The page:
How much private wealth does Switzerland manage?

The difference could not be greater: according to the SNB, securities of foreign private customers totalling CHF 513 bn were managed in Switzerland in 2018. Boston Consulting Group (BCG) estimates cross-border assets in Switzerland to be CHF 2,300 bn. Why the large discrepancy and which figures should be trusted?

The best way to assess Switzerland’s competitiveness as a wealth management hub is to look at total assets under management. The main focus here is cross-border wealth management: Switzerland has been a global leader in this business for decades, which is why great importance is attached to these figures.

Banks provide the SNB with a large number of figures on an ongoing basis, including the customer custody account balances held in Switzerland. On the one hand, this includes investments that are “managed”, i.e. the bank provides advisory services or, in the form of a portfolio management mandate, makes investment decisions according to the client’s specifications. On the other hand, they also include “held in custody” investments, for which the bank assumes custody of the securities in the form of a custody mandate. In this case, the bank typically acts on behalf of a foreign financial institution.

It comes down to the definition

The SNB statistics distinguish between private customers, commercial customers (i.e. companies) and institutional customers (e.g. pension funds, investment companies or financial institutions). The banks inform the SNB of their contracting partner responsible for account management . The SNB therefore does not receive information on beneficial owners. Beneficial owners are those persons who own the investment and are entitled to its income. These are either private individuals or legal entities, such as pension funds or companies.

The BCG estimate uses a slightly different classification: its calculation is based on the assets that are managed by the banks’ private customer business, not including the domestic business. Although this can lead to small inaccuracies if, for example, a bank maintains the bank account of a micro-enterprise within its private customer business, the focus is almost exclusively on private customers as beneficial owners. For regulatory reasons, banks are obliged to record exactly who the beneficial owner of a bank account is – irrespective of the question of which (legal or natural) person is the contracting party – and usually assign this person to the business unit in question.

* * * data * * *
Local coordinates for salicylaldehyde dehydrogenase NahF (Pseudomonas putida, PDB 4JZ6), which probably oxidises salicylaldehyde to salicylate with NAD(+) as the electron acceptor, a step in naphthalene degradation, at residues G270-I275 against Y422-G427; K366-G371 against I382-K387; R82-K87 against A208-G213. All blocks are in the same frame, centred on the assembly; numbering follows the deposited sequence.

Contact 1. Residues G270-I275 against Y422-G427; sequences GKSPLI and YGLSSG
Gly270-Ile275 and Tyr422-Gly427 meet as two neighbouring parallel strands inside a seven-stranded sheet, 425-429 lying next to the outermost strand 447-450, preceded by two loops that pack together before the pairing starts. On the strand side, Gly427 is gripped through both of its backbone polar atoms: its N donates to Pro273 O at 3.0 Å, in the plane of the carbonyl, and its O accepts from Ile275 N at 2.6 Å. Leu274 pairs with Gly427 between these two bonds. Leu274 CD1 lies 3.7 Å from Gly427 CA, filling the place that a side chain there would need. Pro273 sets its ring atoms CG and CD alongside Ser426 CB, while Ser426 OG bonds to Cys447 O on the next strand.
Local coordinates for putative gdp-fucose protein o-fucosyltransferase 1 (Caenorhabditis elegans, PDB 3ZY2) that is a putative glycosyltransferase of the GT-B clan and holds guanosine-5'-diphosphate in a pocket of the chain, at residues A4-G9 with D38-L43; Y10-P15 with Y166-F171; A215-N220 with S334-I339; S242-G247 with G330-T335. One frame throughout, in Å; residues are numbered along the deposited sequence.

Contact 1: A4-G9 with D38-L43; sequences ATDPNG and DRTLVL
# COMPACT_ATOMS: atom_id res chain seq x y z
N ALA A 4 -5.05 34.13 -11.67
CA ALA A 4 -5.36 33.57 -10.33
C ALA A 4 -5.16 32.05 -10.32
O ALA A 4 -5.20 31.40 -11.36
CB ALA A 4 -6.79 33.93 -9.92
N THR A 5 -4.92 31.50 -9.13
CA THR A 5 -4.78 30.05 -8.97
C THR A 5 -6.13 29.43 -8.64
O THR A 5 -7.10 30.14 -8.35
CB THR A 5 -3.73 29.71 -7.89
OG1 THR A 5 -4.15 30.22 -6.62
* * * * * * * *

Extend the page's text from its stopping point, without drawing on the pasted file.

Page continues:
The different definitions explain the large differences between the figures provided by the two sources: if, for example, a foreign family has its assets managed by a family office, the SNB records these assets as custody account holdings of institutional clients, but BCG records them as private assets.

So which figures are correct?

The simple answer is: both. In most cases, however, what is generally of interest is not the bank's contracting partner, but the beneficial owner. And here the BCG figures are far more informative than the SNB statistics. In a recent report on tax evasion by private individuals, the European Commission uses figures similar to BCG’s for foreign private client assets managed in Switzerland – USD 1,998 bn for 2016. The report is based, among other things, on academic studies.

Simple plausibility tests clearly support this: for example, the big banks alone manage over CHF 3,000 bn in assets in their private customer business. A large proportion of this is attributable to the Swiss business units and cross-border customer relationships. Added to this are the assets managed by other banks in Switzerland with a focus on cross-border business.

It is also unclear who the beneficial owners of the CHF 2,300 bn of institutional assets calculated by the SNB could be, if not family offices, private label funds and other organisations in the hands of private individuals. In most countries, pension assets, sovereign wealth funds and other larger institutional assets are managed mainly domestically.

BCG figures more conclusive for analyses

No one doubts that the SNB collects its statistics on securities with the greatest possible precision and accuracy. However, the definition it applies limits their conclusiveness with regards to the competitiveness of the Swiss financial centre. For this reason, the SBA generally uses BCG figures to measure the volume of foreign private assets and for international comparison.

Boston Consulting Group’s (BCG) Global Wealth Report

BCG has published the Global Wealth Report annually since 2001. The study aims to determine the size of private financial assets in 97 countries and provides forecasts on their future development. It also explores implications and trends for wealth managers. The study is based on public sources of data, BCG models and experts as well as on a survey of 150 wealth managers worldwide.

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Thomas Rühl
Former Head sector analyses & expert studies
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